Once you have grasped the basics of Mandarin, you will discover that one of the most interesting, if complex areas to study is chengyu.
Chengyu are four character idioms which are derived from a powerful story. Studying chengyu can give us insight into not only the language of China, but its history and culture as well.
Many of the tales behind chengyu feature animals. They are much like folktales or fairy tales in other countries, except that they always have a saying to go with them. Here are my favorite three chengyu that all feature tigers!
骑虎难下 (Qí hǔ nán xià)
The Difficulty in Riding a Tiger
This is a really useful idiom! Literally, 骑虎难下(qí hǔ nán xià) means “ride tiger difficult to dismount”.
The story is said to have originated in the Eastern Jin Dynasty. After the first emperor died the emperor’s son, Sima Yan, became the ruler. But not long after Sima Yan took over, one of the leaders in his army, General Su, staged a coup and seized control of the capital. Two governors in the area learned of the rebellion and joined forces to overthrow General Su and reinstate Sima Yan. The area was plunged into a very long civil war.
After a series of disheartening defeats, one of the governors told the other that he thought it would be best to withdraw from the war. The other governor said, however, that they could not stop fighting at this point because the war they were fighting was like riding a tiger; if they got off now the tiger would just turn around and attack them. The governors strengthened their resolve and together vanquished General Su. Sima Yan was finally reinstated.
Today, saying 骑虎难下(qí hǔ nán xià) refers to a situation where quitting could have disastrous results. English speakers might say you have the snake by the tail.
He promised his friend he would complete this task, but now he is unable to do so. He can only do whatever he promised, and it is hard for him to quit.
(Tā méiyǒu nénɡlì zuò zhè jiàn shì, dàn yīnwèi yǐjīnɡ dāyìnɡ le tā de pénɡyou, xiànzài zhǐ nénɡ yìnɡ zhe tóupí jìxù zuò, zhēnshì qíhǔnánxià.)
I was just kidding him. To my surprise, he believed it. The result was a mess.
(Wǒ zhǐshì kāi le yí ɡè wánxiào，shuí zhīdào tā jūrán xiānɡxìn le，zuìhòu nònɡdé qíhǔnánxià, nányǐ shōushi.)
The company has not rented somewhere for the activity to take place yet, but the advertisement for the activity has already been displayed. It is a hard situation for the company.
(Gōnɡsī hái méiyǒu zū dào jǔbàn huódònɡ de chǎnɡdì, dànshì ɡuǎnɡɡào yǐjīnɡ tóufànɡ chūqu le， xiànzài zěnmebàn，zhēnshì qíhǔnánxià.)
三人成虎 (Sān rén chéng hǔ)
Three People Become a Tiger
This next Chinese idiom is about the power that people can have if they all speak together.
To say 三人成虎(sān rén chénɡ hǔ) literally means “three people become a tiger.” But without understanding the context and the tale behind this chengyu, it is a little tricky to understand – you might, for example, think that it refers to groups becoming violent!
This tale is said to date back to the Warring States Period. The emperor of the Kingdom of Wei was going on a journey to the Kingdom of Chao and was taking a minister named Pang Tsung with him. Pang Tsung was a very wise adviser, and as they were traveling, he asked the emperor some questions. One of the questions he asked was, “If a man came in to tell you that there was a tiger in the street, would you believe him?” The emperor replied certainly not.
Pang Tsung continued, “But if a second man came in to tell you that there was a tiger in the street would you believe it then?” The emperor replied that he would not believe, but he would halfway believe it.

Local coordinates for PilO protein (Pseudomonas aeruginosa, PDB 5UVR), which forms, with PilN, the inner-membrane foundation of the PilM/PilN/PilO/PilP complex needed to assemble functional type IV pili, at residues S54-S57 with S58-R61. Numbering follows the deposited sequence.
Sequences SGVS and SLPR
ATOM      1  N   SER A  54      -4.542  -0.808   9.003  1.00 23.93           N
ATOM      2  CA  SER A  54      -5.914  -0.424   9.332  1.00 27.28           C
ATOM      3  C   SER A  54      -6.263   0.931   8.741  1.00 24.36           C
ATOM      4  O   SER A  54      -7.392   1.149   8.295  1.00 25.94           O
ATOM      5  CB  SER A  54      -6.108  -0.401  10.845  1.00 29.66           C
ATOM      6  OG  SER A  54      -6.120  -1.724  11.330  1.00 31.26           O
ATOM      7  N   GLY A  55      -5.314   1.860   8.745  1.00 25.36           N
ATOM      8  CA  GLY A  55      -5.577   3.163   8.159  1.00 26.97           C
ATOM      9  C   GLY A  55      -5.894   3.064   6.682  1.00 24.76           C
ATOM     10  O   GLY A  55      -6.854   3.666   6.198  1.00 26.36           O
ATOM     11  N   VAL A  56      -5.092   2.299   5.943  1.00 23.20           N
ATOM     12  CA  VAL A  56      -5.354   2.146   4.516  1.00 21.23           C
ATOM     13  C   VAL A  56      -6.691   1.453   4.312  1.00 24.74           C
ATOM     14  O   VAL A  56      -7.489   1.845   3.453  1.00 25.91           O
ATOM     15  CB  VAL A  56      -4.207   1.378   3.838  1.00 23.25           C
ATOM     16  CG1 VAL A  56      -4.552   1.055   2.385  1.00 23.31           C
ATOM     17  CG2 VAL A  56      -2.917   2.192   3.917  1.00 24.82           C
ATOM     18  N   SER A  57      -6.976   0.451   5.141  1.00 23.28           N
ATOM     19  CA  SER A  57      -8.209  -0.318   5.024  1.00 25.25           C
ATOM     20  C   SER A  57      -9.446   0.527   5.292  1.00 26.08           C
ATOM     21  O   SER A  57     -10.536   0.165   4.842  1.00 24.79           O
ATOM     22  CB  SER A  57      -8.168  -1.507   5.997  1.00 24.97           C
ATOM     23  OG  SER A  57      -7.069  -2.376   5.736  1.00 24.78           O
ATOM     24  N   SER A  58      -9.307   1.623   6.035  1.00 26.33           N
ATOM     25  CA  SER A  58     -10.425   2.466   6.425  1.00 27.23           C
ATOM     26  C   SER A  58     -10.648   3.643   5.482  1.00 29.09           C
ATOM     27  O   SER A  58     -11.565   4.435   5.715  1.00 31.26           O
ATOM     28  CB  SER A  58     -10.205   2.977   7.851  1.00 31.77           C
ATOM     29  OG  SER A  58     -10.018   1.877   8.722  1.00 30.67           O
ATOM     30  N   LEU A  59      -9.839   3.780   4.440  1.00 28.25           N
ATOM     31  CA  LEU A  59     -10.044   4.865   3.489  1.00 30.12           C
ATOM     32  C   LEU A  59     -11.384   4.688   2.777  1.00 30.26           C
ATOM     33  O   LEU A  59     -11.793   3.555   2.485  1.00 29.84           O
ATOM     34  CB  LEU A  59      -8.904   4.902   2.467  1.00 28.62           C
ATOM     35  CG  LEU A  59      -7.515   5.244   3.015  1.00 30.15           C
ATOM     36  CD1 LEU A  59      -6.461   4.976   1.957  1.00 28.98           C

Pang Tsung then asked, “If a third man came in yelling that there was a tiger in the street, then would you believe all of them?” The emperor said that yes, then he would believe there was indeed a tiger in the street.
Pang Tsung replied, “When I am gone I hope that you do not believe evil of me even if three or more people say bad things about me.”
Nowadays, the wise chengyu 三人成虎(sān rén chénɡ hǔ) is used to warn against believing in idle gossip even if many people believe such a thing is true.
Rumors are terrible. The more people who spread them, the more complicated it is to tell reality from fiction.
(Yáoyán de kěpà zhīchù jiù zàiyú sānrénchénɡhǔ, shuō de rén duō le, jiù huì rànɡ nǐ nònɡ bù qīnɡ zhēnjiǎ.)
Obviously this isn’t true. However, with all the rumors spreading, people believe that it did happen.
(Mínɡmínɡ shì méiyǒu fāshēnɡ ɡuò de shì，dànshì yáoyán yì chuán, jiù huì sānrénchénɡhǔ.)
纵虎归山 (Zòng hǔ guī shān)
Letting the Tiger Escape
If you say the phrase 纵虎归山 it can be directly translated as “released tiger returns mountain.” But the meaning is not really about tigers escaping.
Long ago in the Eastern Han dynasty there was a civil war. A ruler named Cao wished to end the war by befriending a warlord named Liu and fighting together. However, Cao’s adviser said that Liu must be vanquished and that allowing him to go free was like releasing a tiger back to the mountain.
Cao did not heed this advice and decided to befriend Liu. Sure enough, after the war was finished, Liu later came back and fought against Cao. Cao’s adviser, who saw Liu’s true tiger-like character, was proved correct.
If you say 纵虎归山（zònɡ hǔ ɡuī shān）today, you are referring to someone allowing something to happen which might have bad consequences in the future.
Letting the thief go is like 纵虎归山, because he might steal again.
(Nǐ bǎ xiǎotōu fànɡ zǒu jiùshì zài zònɡhǔɡuīshān, yǐhòu tā yě yídìnɡ huì jìxù tōu dōnɡxi!)
This is his second time he embezzled the company fund. You should call the police, otherwise, you are 纵虎归山.
(Zhècì tā yòu nuóyònɡ ɡōnɡkuǎn，nǐ yídìnɡ yào bàojǐnɡ, fǒuzé jiùshì zònɡhǔɡuīshān.)
If you know more idioms about tiger, please share them with us in the comments below!